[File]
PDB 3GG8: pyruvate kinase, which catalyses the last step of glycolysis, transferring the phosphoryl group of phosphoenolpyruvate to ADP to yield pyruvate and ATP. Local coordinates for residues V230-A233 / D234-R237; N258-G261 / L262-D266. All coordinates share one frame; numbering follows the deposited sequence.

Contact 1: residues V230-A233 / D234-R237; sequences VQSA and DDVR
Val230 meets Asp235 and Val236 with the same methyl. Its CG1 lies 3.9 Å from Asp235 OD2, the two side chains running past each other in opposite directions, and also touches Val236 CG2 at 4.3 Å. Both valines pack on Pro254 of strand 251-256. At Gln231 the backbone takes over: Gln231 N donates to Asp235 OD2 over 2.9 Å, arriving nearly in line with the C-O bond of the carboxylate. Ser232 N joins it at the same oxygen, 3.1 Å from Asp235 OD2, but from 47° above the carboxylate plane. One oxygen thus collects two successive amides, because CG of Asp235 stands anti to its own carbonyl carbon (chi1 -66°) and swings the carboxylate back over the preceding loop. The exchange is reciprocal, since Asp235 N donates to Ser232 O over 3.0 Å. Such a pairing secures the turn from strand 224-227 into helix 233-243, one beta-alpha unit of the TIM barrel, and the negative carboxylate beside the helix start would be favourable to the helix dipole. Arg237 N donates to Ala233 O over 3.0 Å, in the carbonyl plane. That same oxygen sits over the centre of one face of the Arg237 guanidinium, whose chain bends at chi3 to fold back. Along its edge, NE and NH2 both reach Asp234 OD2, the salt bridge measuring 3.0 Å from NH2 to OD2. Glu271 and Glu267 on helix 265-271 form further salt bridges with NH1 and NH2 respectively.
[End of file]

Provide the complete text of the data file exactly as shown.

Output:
PDB 3GG8: pyruvate kinase, which catalyses the last step of glycolysis, transferring the phosphoryl group of phosphoenolpyruvate to ADP to yield pyruvate and ATP. Local coordinates for residues V230-A233 / D234-R237; N258-G261 / L262-D266. All coordinates share one frame; numbering follows the deposited sequence.

Contact 1: residues V230-A233 / D234-R237; sequences VQSA and DDVR
Val230 meets Asp235 and Val236 with the same methyl. Its CG1 lies 3.9 Å from Asp235 OD2, the two side chains running past each other in opposite directions, and also touches Val236 CG2 at 4.3 Å. Both valines pack on Pro254 of strand 251-256. At Gln231 the backbone takes over: Gln231 N donates to Asp235 OD2 over 2.9 Å, arriving nearly in line with the C-O bond of the carboxylate. Ser232 N joins it at the same oxygen, 3.1 Å from Asp235 OD2, but from 47° above the carboxylate plane. One oxygen thus collects two successive amides, because CG of Asp235 stands anti to its own carbonyl carbon (chi1 -66°) and swings the carboxylate back over the preceding loop. The exchange is reciprocal, since Asp235 N donates to Ser232 O over 3.0 Å. Such a pairing secures the turn from strand 224-227 into helix 233-243, one beta-alpha unit of the TIM barrel, and the negative carboxylate beside the helix start would be favourable to the helix dipole. Arg237 N donates to Ala233 O over 3.0 Å, in the carbonyl plane. That same oxygen sits over the centre of one face of the Arg237 guanidinium, whose chain bends at chi3 to fold back. Along its edge, NE and NH2 both reach Asp234 OD2, the salt bridge measuring 3.0 Å from NH2 to OD2. Glu271 and Glu267 on helix 265-271 form further salt bridges with NH1 and NH2 respectively.